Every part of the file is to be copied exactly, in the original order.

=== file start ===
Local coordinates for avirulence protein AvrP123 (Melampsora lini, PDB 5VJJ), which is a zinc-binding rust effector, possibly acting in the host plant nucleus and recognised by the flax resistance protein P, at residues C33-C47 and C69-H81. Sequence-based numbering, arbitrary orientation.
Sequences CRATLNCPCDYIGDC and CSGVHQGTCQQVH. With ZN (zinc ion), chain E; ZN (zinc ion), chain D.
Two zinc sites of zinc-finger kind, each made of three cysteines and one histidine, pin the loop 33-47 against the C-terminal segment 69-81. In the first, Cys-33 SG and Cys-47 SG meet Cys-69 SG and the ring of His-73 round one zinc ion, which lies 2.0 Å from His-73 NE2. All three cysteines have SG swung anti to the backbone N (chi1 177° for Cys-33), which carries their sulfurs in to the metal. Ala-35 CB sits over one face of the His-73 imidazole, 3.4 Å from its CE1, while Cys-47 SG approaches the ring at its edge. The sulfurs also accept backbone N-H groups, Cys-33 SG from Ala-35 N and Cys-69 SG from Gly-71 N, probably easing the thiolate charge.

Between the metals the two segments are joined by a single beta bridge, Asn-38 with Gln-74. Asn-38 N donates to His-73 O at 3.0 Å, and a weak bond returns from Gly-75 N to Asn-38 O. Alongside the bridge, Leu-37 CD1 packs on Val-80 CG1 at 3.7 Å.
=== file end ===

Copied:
Local coordinates for avirulence protein AvrP123 (Melampsora lini, PDB 5VJJ), which is a zinc-binding rust effector, possibly acting in the host plant nucleus and recognised by the flax resistance protein P, at residues C33-C47 and C69-H81. Sequence-based numbering, arbitrary orientation.
Sequences CRATLNCPCDYIGDC and CSGVHQGTCQQVH. With ZN (zinc ion), chain E; ZN (zinc ion), chain D.
Two zinc sites of zinc-finger kind, each made of three cysteines and one histidine, pin the loop 33-47 against the C-terminal segment 69-81. In the first, Cys-33 SG and Cys-47 SG meet Cys-69 SG and the ring of His-73 round one zinc ion, which lies 2.0 Å from His-73 NE2. All three cysteines have SG swung anti to the backbone N (chi1 177° for Cys-33), which carries their sulfurs in to the metal. Ala-35 CB sits over one face of the His-73 imidazole, 3.4 Å from its CE1, while Cys-47 SG approaches the ring at its edge. The sulfurs also accept backbone N-H groups, Cys-33 SG from Ala-35 N and Cys-69 SG from Gly-71 N, probably easing the thiolate charge.

Between the metals the two segments are joined by a single beta bridge, Asn-38 with Gln-74. Asn-38 N donates to His-73 O at 3.0 Å, and a weak bond returns from Gly-75 N to Asn-38 O. Alongside the bridge, Leu-37 CD1 packs on Val-80 CG1 at 3.7 Å.